New R&D recruit will help identify new beneficials for a wider variety of crops
Thursday, April 11, 2019
Our commitment to in-house research and development to advance biological pest management in agriculture has been boosted by the recent addition of another entomologist to our team.
At any given time, Biological Services is exploring the potential of several cultures and organisms to control pests in field and greenhouse crops. The dedicated resources of our in-house R&D team not only allows us to more quickly identify potential new products, but also improves release methods and quality control, factors we know are critical to the uptake of integrated pest management by growers.
“We are passionate about helping the agricultural industry reduce its chemical footprint by providing quality products and advice on how to successfully integrate biological controls into pest management practice,” says Lachlan Chilman, Director of Biological Services.
“Traditionally, growers have sprayed chemicals on a calendar cycle but there is growing unease with this practice. Much like overuse of antibiotics giving rise to resistant super-bugs in human health, the overuse of chemicals in farming is leading to pest resistance, meaning chemicals are becoming less effective against pests they were designed to control,” he said.
“By identifying potential new predators and parasites, including a new product we expect to announce next month, our R&D team is key to our company helping more growers save chemicals for when they’re really needed,” he said.
The recent appointment of entomologist Sue Jaggar as Biological Services’ Manager for Research & Development and Quality Control takes the R&D team to five, with three based in Loxton, South Australia and two in Muchea. With a background in geophysics, Sue retrained as an entomologist in more recent years and her role with us includes the fine-tuning of rearing, harvesting and release methods as well as overseeing our quality control procedures.
“As an entomologist, I find it fascinating to study how insects interact and adapt to their conditions including some species having the ability to change form from male to female, or give the next generation the ability to grow wings in order for the species to survive,” Sue said.
“I had the opportunity to study two parasitic wasps reared by Biological Services during my PhD and have already seen the value of beneficial insects in agricultural pest management. I’m looking forward to working with the R&D team as we continue to explore new species, evolve our insect-rearing capabilities, and test new ideas like whether artificial diets can improve our production,” she said.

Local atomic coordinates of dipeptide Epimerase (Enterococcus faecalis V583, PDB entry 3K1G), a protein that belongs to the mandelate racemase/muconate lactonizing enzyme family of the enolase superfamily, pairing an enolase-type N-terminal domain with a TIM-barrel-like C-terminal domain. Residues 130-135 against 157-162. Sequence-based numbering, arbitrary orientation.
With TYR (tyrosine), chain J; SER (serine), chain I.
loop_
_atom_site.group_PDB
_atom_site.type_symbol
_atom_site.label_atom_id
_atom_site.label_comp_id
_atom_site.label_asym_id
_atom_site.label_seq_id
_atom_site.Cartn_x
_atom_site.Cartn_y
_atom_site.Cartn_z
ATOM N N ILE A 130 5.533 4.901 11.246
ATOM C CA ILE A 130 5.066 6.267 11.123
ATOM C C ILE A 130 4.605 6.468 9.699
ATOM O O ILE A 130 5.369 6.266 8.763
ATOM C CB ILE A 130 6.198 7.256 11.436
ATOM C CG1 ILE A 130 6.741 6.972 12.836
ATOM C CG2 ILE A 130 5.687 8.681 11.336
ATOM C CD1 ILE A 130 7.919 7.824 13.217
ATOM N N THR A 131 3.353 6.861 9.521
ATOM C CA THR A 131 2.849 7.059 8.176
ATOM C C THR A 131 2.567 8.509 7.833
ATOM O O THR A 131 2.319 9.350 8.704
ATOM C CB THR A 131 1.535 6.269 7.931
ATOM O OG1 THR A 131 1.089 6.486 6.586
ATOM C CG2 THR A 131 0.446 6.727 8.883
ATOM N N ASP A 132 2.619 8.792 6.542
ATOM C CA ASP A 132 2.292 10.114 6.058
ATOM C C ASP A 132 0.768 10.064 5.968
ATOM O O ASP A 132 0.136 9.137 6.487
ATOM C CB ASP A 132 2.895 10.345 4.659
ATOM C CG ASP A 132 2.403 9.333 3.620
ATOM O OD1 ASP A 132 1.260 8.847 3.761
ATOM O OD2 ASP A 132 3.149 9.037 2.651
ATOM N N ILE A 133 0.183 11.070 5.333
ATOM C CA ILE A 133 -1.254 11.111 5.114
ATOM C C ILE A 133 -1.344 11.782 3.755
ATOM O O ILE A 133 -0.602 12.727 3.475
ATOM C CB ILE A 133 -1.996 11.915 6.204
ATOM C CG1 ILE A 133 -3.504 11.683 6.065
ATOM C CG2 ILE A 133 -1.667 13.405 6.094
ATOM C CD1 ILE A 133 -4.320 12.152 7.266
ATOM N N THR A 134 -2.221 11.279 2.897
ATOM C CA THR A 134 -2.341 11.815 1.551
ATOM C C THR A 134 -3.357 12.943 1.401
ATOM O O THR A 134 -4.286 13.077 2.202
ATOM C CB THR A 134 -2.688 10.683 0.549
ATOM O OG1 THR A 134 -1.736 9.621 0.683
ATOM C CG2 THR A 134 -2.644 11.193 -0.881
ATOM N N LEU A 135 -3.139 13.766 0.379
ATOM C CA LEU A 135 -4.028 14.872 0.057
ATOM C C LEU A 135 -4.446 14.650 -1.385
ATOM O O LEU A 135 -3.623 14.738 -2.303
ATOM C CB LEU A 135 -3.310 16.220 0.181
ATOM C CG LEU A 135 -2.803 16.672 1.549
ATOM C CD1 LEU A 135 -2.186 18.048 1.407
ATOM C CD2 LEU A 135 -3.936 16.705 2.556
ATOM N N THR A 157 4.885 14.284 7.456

Sue joins a team with a strong track-record of important advancements and provides extra support to our WA R&D Supervisor, Juan Sorrequieta (pictured above). Among the team's more recent achievements is the use of remote-control technology to release beneficials over rough terrain and tall crops, and modifying packaging changes to better preserve the condition of beneficials during shipping.
“Our R&D Team is always looking for ways to improve things so the growers get better results, and one of the most recent developments was related to packaging,” Lachlan said.
“Around 18 months ago, we realised the way we were shipping some of our products had to change for larger orders. We were finding that the breathable bags containing predatory mites worked well for smaller orders but were being compressed and losing aeration during transit of bigger shipments. Our R&D Team developed a recyclable rigid cardboard canister with an air pocket left inside. This ensures growers receive the mites in excellent condition whether their order is big or small," he said.
Our quality control at Biological Services has earned a reputation across the country for delivering reliable products that are uncontaminated, in the correct concentrations, and which arrive in good health.